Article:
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Royal Commission on Espionage Act 1954

Authoritative Version
Act No. 28 of 1954 as made
An Act relating to the Royal Commission on Espionage.
Date of Assent 14 Aug 1954
Date of repeal 31 Dec 1973
Repealed by Statute Law Revision Act 1973

ROYAL COMMISSION ON ESPIONAGE.

 

No. 28 of 1954.

An Act relating to the Royal Commission on Espionage.

[Assented to 14th August, 1954.]

BE it enacted by the Queen’s Most Excellent Majesty, the Senate, and the House of Representatives of the Commonwealth of Australia, as follows:—

Short title.

1.   This Act may be cited as the Royal Commission on Espionage Act 1954.

Commencement.

2.   This Act shall come into operation on the day on which it receives the Royal Assent.

Saving.

3.   Notwithstanding anything contained in this Act, a person is not, in respect of an act or omission occurring before the commencement of this Act, guilty of an offence of which he would not have been guilty, or liable to a penalty to which he would not have been liable, if this Act had not been enacted.

Definitions.

4.   In this Act, unless the contrary intention appears—

“reasonable excuse”, in relation to an act or omission by a person served with a summons to attend the Commission or appearing as a witness before the Commission, means, subject to section fourteen of this Act, an excuse that would excuse an act or omission of a similar nature by a person summoned as a witness, or appearing as a witness, before a court of law;


 

“the Royal Commission on Espionage” or “the Commission” means the Commission of inquiry directed by the Letters Patent of which a copy is set forth in the Schedule to this Act, and includes the members of the Commission sitting for the purposes of the inquiry.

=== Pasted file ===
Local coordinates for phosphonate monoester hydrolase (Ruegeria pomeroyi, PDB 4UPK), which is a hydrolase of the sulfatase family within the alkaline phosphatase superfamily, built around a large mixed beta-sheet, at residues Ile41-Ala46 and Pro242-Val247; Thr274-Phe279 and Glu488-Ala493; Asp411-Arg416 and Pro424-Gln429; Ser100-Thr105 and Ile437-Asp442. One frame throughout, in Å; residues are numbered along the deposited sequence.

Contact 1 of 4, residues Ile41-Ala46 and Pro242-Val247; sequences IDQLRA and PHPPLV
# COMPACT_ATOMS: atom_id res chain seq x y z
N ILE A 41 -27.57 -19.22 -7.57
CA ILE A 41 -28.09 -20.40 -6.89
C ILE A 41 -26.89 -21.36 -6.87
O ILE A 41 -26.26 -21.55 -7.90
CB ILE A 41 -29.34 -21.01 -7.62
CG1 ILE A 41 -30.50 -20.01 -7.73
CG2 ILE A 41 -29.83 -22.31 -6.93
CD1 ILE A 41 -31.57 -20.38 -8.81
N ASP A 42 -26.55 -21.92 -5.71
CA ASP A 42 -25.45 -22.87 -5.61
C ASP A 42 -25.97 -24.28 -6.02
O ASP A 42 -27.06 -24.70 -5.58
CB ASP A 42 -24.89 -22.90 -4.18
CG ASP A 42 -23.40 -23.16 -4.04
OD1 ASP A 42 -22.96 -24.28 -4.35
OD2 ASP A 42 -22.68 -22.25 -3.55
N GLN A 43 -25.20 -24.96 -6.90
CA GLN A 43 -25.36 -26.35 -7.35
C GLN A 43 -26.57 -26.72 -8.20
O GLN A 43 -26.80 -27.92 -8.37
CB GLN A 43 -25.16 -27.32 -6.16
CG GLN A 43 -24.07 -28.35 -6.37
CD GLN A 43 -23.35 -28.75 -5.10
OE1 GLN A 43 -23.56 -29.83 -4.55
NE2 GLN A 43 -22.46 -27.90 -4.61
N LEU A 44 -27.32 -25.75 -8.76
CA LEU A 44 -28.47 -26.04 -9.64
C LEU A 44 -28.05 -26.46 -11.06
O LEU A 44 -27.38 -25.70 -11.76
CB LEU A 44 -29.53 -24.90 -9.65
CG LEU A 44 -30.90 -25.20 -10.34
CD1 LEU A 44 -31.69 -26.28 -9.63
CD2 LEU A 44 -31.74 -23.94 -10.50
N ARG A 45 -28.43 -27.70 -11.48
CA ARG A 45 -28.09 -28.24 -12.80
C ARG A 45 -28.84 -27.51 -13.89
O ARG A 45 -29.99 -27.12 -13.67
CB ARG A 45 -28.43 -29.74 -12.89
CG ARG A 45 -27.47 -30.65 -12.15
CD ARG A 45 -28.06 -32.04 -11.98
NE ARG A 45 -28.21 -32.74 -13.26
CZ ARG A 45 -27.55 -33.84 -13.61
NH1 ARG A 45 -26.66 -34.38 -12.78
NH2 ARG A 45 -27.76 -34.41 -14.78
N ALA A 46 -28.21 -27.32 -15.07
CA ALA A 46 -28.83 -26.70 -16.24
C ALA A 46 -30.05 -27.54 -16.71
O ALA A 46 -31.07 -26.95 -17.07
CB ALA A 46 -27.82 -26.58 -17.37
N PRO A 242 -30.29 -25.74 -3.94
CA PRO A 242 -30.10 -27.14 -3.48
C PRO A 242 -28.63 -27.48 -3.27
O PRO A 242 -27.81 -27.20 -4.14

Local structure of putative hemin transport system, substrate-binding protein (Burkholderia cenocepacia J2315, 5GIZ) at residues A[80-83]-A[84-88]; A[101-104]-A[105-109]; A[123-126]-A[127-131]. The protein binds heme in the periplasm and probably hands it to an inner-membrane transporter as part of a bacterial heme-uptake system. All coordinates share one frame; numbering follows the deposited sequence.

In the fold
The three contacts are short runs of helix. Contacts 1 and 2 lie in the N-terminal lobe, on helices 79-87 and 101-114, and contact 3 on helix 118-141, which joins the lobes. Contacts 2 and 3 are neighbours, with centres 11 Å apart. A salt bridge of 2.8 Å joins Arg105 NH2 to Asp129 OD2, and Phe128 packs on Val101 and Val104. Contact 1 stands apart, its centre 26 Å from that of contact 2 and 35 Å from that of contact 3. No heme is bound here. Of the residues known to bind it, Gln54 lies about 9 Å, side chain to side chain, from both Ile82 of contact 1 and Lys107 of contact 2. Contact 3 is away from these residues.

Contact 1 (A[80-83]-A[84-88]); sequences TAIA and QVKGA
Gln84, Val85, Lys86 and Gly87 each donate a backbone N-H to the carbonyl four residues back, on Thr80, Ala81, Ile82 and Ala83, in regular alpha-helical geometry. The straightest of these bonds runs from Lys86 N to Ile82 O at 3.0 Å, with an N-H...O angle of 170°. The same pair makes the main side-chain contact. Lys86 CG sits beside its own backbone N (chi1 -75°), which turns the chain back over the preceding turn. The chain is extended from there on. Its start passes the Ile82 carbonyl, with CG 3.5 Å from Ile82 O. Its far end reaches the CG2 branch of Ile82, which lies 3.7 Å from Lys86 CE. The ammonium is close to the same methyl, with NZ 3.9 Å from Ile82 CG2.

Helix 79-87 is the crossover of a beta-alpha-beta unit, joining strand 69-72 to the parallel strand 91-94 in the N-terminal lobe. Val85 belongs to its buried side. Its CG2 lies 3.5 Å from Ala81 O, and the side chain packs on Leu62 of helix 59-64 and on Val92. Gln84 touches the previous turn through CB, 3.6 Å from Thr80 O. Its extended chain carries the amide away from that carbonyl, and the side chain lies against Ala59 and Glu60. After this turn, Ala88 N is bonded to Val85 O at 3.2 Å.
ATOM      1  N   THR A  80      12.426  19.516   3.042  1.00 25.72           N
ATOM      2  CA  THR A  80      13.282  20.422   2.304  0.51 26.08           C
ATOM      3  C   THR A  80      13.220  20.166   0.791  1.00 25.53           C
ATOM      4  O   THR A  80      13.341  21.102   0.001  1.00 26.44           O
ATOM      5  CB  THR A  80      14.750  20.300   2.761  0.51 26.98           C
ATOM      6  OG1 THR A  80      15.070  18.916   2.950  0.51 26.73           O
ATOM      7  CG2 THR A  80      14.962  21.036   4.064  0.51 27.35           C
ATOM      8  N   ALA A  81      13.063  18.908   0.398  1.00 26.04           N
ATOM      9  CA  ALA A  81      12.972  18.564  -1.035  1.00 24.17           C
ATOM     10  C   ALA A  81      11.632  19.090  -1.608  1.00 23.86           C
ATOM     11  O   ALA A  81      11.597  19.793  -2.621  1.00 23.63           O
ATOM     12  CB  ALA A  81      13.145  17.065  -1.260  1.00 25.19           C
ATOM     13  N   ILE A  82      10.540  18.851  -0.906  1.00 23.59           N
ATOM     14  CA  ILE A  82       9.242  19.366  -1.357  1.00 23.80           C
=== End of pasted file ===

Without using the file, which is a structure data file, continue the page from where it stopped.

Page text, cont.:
Confirmation of Letters Patent.

5.   The Letters Patent of which a copy is set forth in the Schedule to this Act are hereby declared to be, and to have been at all times, authorized by the Royal Commission Act 1954 and the Commission is hereby authorized and required, and is hereby declared to have been at all times authorized and required, to proceed with the inquiry directed by those Letters Patent.

Application of Act.

6.—(1.)   This Act applies, from and including the date of commencement of this Act, to the exclusion of the Royal Commissions Act 1902-1933, to and in relation to the Royal Commission on Espionage.

(2.)  Section three of the Royal Commission Act 1954 is amended by omitting sub-section (2.).

(3.)  The provisions of sub-section (2.) of section twenty-five of this Act, and the provisions of sections twenty-six and twenty-seven of this Act, shall be deemed to have been at all relevant times before the commencement of this Act applicable to and in relation to the Commission and, in the application of those provisions, the reference in paragraph (b) of sub-section (1.) of section twenty-six of this Act to section sixteen of this Act shall be read as a reference to section six d of the Royal Commissions Act 1902-1933.

Transitional provisions.

7.—(1.)   Where, before the commencement of this Act, a summons has been issued requiring a person to attend the Commission for the purpose of giving evidence, or of producing books, documents or writings and that person has not been released from further attendance—

(a) the summons has the same force and effect, and this Act applies to and in relation to the summons, as if it had been issued under this Act; and

(b) service of the summons on a person, whether before or after the commencement of this Act, either personally or by its being left at his usual place of abode, shall be deemed to be service of the summons for the purposes of this Act.